I am a YA author who loves to write action, adventure with a twist of romance and the paranormal on the side.
As a child, I filled notebook after notebook with stories (I was intensely proud of one called My Uncle the Ostrich – I have no idea what it was about but the title was brilliant) and I had my first taste of writing success when I was eight and had a poem published in my local newspaper. I was hooked.
As well as novels, I have written and directed plays and pantomimes for my local Amdram society and my ‘proper’ jobs have included musician (that was good), telesales (not so good), shop assistant (really bad), wedding registrar (OK), and school lab technician (didn’t like that either). None of these jobs have made use of my BSc in Psychology whatsoever.
What inspires you to write?
I live in the wild Welsh borderlands amongst dramatic scenery, ruined castles and centuries of history which provides me with lots of inspiration.
I love stories the reader could believe might happen to them; adventures which change the normal into the unusual; which give imaginary explanations for real events.
My favorite pastime is browsing photographs of far off fantastical places and sending my imaginary characters on their travels.
Tell us about your writing process.
No question here, I’m an outliner, a process I have learned and perfected from many years of starting stories with no clear plan and writing myself into a corner from which there is no escape.
So now I have a pin-board where I organize all the pivotal points of the story. I have notebooks filled with the same story told from my main characters points of view, which ensures I understand the reasons why they behave as they do and I write terribly slowly (it even annoys me) because I edit as I go.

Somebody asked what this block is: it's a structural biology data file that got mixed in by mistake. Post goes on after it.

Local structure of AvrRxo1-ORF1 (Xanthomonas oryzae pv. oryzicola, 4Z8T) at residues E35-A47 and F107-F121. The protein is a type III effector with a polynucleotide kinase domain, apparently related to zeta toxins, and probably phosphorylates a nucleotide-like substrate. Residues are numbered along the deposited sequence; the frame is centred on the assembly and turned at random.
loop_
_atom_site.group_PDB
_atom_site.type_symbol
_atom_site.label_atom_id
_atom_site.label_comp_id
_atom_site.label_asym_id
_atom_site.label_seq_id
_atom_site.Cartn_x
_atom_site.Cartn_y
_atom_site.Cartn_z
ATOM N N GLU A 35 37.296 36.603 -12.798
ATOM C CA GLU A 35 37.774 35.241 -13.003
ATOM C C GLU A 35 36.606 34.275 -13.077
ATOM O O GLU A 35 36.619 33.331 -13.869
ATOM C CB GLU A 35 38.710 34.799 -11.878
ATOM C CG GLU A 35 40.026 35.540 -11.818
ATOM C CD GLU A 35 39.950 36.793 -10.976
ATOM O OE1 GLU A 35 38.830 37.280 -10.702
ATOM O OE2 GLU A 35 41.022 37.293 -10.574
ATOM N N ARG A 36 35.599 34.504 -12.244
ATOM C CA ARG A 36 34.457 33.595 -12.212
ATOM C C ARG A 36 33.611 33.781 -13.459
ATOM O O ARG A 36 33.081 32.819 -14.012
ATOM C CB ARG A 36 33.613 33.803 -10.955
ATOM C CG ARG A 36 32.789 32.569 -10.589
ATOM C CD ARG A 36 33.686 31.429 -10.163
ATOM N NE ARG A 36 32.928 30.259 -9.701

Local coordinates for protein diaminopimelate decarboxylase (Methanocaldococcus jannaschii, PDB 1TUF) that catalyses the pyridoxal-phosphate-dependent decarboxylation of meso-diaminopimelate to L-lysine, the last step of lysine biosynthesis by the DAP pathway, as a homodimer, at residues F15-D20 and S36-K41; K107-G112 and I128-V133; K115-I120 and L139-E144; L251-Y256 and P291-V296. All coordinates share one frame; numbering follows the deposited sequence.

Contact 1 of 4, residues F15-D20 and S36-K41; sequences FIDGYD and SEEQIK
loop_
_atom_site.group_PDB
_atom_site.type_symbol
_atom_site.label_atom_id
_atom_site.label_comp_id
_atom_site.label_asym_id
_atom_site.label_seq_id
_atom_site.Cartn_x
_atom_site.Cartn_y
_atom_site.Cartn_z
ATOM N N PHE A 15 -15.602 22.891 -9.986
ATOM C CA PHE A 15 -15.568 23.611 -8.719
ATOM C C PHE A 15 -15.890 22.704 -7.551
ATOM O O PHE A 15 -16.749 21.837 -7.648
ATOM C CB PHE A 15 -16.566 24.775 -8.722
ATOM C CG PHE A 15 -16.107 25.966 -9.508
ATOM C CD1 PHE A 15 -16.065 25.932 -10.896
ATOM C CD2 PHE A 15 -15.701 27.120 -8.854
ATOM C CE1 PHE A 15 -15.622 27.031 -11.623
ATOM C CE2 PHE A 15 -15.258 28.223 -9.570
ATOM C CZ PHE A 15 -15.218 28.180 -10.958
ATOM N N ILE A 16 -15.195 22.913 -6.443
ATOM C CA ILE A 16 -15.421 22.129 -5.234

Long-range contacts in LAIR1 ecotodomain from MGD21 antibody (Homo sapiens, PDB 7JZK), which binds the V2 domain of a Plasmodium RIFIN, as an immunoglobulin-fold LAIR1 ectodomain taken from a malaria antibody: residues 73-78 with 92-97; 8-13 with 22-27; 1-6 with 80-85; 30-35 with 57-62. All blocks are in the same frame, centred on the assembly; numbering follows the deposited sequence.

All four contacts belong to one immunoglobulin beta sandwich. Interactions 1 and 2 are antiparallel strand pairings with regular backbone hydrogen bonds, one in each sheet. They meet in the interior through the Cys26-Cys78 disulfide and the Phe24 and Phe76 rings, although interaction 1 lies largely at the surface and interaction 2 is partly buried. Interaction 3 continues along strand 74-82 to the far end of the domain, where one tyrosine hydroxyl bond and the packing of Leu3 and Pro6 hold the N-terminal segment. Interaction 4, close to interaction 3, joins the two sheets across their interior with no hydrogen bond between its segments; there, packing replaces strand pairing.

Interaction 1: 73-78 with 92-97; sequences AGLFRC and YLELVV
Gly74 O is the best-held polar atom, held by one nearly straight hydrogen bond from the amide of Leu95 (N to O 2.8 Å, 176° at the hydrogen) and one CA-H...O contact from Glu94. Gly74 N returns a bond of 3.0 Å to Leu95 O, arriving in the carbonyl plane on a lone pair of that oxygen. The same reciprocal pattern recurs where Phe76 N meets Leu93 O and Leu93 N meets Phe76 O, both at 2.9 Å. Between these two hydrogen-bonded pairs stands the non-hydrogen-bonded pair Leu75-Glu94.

I like to listen to music while I write. Movie soundtracks are best because they’re so expressive and have no lyrics to distract me.
I also find photos of my characters so I can talk to them personally if I get stuck 🙂
For Fiction Writers: Do you listen (or talk to) to your characters?
I like to be inside their heads, eavesdropping on their thoughts, feeling their pain, their disappointments and their loves. I can sit in a room and not be me at all (which is hard on the people around me). I am my characters. Umm, I’m creeping myself out.
What advice would you give other writers?
Write. Anything and everything. Then get criticism from an editor or agent. Then go back and write some more.
How did you decide how to publish your books?
After several near misses with agents and publishers (the last one I worked with for over a year before they decided not to represent me) I decided to self-publish.
This journey taught me several things.
1 – my writing needed far more editing than I’d ever thought possible – I mean, I was happy with my first draft (laughs sadly)
2 – my writing could be OK.
3 – I am a control freak and loved the self-publishing process. I wanted the last word on covers and layout to work to my own schedule not be left waiting years (I joke not) for others to make decisions about the fate of my work.
What do you think about the future of book publishing?
I’m excited about book publishing. I suspect traditional publishers and agents are not.
JK Rowling did authors a service by inspiring a whole generation of readers.
Ereaders have made reading cool and accessible and cheap.
It’s an exciting time to be an author but indies need to emulate the traditional publishers, have their work edited and proof-read and behave professionally.
What do you use?
Professional Editor, Professional Cover Designer, Beta Readers
What genres do you write?
What formats are your books in?
Both eBook and Print